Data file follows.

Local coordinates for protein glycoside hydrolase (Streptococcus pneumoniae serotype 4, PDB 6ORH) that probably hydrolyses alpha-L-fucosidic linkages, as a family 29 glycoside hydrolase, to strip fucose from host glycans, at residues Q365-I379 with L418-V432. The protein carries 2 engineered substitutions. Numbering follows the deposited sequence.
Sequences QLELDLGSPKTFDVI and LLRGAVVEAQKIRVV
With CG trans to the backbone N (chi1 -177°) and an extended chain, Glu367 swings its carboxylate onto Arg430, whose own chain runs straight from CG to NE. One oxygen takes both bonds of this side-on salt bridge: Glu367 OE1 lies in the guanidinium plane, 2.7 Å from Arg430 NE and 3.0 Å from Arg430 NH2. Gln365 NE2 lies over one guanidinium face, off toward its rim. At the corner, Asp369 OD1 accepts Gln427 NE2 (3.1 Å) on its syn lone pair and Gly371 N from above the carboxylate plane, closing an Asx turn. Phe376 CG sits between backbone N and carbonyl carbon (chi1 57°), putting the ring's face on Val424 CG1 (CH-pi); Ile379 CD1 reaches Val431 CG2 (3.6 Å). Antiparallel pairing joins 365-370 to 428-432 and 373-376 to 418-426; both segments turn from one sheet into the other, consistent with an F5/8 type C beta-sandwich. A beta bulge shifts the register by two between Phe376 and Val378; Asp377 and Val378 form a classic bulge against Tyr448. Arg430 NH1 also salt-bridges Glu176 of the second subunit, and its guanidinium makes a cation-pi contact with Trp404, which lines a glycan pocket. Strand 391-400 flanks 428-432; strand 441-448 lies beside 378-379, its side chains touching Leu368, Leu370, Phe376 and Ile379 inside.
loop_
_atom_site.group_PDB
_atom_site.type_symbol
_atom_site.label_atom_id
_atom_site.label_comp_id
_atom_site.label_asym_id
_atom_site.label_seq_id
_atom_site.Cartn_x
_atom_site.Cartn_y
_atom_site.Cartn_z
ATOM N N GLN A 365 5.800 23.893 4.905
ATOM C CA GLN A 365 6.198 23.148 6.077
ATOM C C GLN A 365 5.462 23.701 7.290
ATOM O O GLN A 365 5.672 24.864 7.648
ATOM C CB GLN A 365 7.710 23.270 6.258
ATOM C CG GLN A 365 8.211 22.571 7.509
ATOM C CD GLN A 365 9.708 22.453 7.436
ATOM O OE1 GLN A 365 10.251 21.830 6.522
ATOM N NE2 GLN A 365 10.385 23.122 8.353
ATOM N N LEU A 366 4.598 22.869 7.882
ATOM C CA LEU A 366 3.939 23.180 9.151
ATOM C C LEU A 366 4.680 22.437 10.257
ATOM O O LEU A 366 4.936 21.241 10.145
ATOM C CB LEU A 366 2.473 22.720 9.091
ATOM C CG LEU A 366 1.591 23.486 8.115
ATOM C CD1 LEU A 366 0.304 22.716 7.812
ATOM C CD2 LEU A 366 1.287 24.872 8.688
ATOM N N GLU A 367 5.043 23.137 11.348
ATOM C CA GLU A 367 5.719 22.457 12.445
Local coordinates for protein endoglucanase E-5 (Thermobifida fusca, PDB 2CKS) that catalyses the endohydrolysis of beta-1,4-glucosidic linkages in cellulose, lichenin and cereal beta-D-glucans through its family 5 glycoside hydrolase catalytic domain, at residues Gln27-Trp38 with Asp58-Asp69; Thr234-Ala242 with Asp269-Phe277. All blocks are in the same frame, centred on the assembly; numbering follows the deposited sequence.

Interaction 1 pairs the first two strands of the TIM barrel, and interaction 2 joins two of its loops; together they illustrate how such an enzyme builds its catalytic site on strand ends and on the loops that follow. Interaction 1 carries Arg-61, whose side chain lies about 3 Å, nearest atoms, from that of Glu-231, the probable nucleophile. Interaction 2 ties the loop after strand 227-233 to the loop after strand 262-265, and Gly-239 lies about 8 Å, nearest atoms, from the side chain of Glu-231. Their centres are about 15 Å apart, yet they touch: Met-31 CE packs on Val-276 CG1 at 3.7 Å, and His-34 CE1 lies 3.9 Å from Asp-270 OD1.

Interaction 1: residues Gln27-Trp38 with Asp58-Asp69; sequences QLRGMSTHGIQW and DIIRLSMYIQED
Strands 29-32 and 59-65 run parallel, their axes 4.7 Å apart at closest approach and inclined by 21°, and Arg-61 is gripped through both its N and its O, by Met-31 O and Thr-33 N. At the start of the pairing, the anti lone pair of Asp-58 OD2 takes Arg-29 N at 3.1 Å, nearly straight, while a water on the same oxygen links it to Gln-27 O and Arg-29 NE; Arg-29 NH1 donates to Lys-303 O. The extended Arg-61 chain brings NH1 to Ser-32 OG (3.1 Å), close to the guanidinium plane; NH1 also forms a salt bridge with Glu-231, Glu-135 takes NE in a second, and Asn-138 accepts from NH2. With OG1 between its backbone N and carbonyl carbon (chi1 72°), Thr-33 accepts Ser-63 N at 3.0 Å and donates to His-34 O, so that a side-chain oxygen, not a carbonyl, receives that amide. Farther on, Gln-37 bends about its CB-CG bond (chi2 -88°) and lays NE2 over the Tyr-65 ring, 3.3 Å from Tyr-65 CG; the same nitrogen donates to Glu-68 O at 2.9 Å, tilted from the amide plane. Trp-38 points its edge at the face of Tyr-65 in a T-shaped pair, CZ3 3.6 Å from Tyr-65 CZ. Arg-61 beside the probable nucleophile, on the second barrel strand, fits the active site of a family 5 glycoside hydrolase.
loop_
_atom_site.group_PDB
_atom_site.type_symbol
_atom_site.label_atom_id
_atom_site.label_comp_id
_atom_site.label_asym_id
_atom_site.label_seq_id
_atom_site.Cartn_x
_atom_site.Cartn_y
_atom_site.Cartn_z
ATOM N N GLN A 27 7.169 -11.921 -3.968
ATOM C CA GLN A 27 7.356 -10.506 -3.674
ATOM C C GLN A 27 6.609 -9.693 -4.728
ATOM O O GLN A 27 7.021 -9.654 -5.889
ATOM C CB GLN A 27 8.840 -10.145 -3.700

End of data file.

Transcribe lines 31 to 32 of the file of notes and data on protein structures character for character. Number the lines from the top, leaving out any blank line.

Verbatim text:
ATOM N N GLU A 367 5.043 23.137 11.348
ATOM C CA GLU A 367 5.719 22.457 12.445